Being on the dole of the unemployment kind and being a people watcher, I often get caught up in observing how people treat their fellow humans in different circumstances.
One theme I've been exploring lately is that of patience. I've been a variously patient and impatient sort. I surprise myself with the patience I have with young kids in a class and yet the Boston in me erupts when I encounter obviously non-thinking drivers.
But I have found the most interesting reactions from people who make assumptions about me, especially now that I am unemployed. I have long been active in the extracurricular activities that kept me sane during my previous jobs and those activities haven't changed because I have the need to stay sane now more than ever. What's changed is that instead of working 8 or 9 hours a day, I now look for a new job, I clean house (where I used to hire help there), mow the lawn (used to stimulate the local economy there, too), and cook (used to buy a lot of prepared or takeout to save time, now I cook from scratch). On a school day, I have less than 6 hours a day as opposed to my previous 8 or 9 to concentrate on what I need to get done, whatever that entails. And yet, many of my acquaintance think that I should be able to take on new commitments or somehow do more than I am. Is this a rant? Yes. I am railing against those people that feel they know I should be doing "better." I should be better at keeping in touch, I should be better at housekeeping, I should be a better community member, you name it, I should be better at it, just by virtue of being unemployed.
Why did the standard change from when I was being paid to work? I'm figuring out that it's the matter of perceived "free" time. I do admit that I can do things now that I could not before because I now have the time. But there is a balance sheet that comes into play. Take cooking for example. The fact that I am cooking our meals from scratch has meant a huge cost savings in our money budget, but, conversely, a huge expense in my time budget. The easiest meals I prepare are a minimum half hour prep and about a half hour cleanup. So I can make a pizza for a couple bucks instead of buying a take and bake pizza for $10-$12 or a fully baked one for $20. I spend a half an hour prep (while the bread machine does the bulk of the work during the two-hour lead time) instead of popping open a box upon arrival. Another example is now I am the bulk of the after school and summer time supervision for Resident Kid instead of paying for lots of after school activities and summer camps.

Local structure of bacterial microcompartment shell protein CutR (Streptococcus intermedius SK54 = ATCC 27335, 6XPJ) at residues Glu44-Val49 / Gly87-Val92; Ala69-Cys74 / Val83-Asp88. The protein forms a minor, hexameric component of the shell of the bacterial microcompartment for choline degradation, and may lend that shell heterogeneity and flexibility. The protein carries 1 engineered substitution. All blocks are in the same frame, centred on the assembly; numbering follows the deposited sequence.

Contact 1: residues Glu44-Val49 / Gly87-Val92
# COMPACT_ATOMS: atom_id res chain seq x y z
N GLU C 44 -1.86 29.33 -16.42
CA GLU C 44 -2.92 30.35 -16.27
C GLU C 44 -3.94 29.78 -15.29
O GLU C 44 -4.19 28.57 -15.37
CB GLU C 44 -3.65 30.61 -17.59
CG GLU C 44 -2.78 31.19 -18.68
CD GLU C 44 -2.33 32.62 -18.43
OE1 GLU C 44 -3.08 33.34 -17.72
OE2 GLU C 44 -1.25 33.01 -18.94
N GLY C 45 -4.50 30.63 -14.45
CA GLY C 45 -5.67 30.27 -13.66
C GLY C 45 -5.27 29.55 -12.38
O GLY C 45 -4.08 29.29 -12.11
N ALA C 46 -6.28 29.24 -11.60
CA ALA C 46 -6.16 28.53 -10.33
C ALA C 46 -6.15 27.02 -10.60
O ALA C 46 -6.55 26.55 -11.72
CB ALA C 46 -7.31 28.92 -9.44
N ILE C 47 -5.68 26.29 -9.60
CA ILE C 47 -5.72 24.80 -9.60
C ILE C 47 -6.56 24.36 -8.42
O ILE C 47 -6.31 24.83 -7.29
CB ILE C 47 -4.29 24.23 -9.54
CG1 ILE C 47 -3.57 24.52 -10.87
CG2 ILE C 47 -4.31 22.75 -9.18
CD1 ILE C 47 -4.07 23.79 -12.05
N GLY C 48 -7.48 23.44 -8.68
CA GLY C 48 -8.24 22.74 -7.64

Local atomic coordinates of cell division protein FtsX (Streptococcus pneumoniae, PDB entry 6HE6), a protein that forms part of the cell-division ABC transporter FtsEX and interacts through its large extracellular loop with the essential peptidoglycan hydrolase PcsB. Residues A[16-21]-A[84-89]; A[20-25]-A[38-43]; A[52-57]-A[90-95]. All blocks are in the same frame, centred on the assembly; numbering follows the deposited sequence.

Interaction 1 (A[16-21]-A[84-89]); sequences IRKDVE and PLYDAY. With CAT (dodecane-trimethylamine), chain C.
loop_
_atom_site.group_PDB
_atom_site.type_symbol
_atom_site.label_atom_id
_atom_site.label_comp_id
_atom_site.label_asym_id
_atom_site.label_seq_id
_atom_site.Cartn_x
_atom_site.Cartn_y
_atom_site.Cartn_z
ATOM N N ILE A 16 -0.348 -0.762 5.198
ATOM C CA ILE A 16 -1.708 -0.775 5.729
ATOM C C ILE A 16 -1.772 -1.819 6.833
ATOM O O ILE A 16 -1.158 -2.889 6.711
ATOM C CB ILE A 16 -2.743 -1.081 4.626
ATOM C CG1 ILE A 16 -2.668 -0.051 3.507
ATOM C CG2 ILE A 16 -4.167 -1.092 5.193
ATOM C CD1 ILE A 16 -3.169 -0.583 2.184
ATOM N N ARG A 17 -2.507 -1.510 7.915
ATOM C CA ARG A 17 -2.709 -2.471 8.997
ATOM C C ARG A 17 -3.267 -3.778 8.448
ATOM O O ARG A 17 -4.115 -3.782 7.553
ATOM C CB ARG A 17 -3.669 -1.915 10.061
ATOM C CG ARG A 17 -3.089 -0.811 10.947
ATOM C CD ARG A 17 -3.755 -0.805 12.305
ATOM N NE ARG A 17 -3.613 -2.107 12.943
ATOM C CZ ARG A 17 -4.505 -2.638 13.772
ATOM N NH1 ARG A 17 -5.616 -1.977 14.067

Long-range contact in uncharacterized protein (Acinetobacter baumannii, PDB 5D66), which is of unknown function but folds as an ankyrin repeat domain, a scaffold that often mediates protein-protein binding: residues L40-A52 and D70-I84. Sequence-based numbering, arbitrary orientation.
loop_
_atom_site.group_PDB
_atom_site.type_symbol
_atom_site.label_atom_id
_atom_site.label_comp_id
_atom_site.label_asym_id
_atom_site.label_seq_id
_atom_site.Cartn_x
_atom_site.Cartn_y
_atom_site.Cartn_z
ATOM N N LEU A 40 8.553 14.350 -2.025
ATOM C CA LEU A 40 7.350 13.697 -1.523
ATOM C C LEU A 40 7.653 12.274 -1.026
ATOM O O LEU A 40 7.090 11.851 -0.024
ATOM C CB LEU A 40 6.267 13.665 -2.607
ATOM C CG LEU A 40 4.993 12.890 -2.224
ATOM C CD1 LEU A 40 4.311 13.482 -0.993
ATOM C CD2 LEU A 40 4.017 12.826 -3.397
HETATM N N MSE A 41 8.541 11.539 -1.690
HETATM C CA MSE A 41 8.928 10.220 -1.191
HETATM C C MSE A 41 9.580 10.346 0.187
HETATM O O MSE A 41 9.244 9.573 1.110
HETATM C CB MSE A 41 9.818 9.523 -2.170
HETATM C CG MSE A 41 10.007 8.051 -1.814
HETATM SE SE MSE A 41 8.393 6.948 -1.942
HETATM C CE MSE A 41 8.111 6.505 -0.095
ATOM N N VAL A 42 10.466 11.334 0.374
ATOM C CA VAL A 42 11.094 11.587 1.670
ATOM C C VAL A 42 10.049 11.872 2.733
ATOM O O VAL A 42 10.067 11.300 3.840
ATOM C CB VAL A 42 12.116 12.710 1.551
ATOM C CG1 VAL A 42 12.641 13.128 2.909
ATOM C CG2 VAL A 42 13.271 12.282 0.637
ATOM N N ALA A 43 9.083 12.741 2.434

I am one of the lucky ones in terms of mental health (Death and Joblessness) and yet still I suffer the impatience of those amongst my acquaintance that believe I should somehow be able to get myself into a different situation if only I were really trying.
I, ironically, don't have patience with these sorts. I have found that my mental health improved when I realized that I don't need the added expectations from other people's measuring sticks. I don't need the ruler rapped on my knuckles to make me try harder. Ultimately, my motivation comes from the fact that it's my family's well-being that is at stake here and it is beyond me to understand why others believe that their approval or disapproval will spur me to greater deeds.
I use the unemployment situation as the example here, but really, doesn't this apply in other circumstances as well? I should be more patient with those sorry, inexperienced folks that believe I should magic a job out of thin air. But, by my sarcasm, I find I have a long way to go.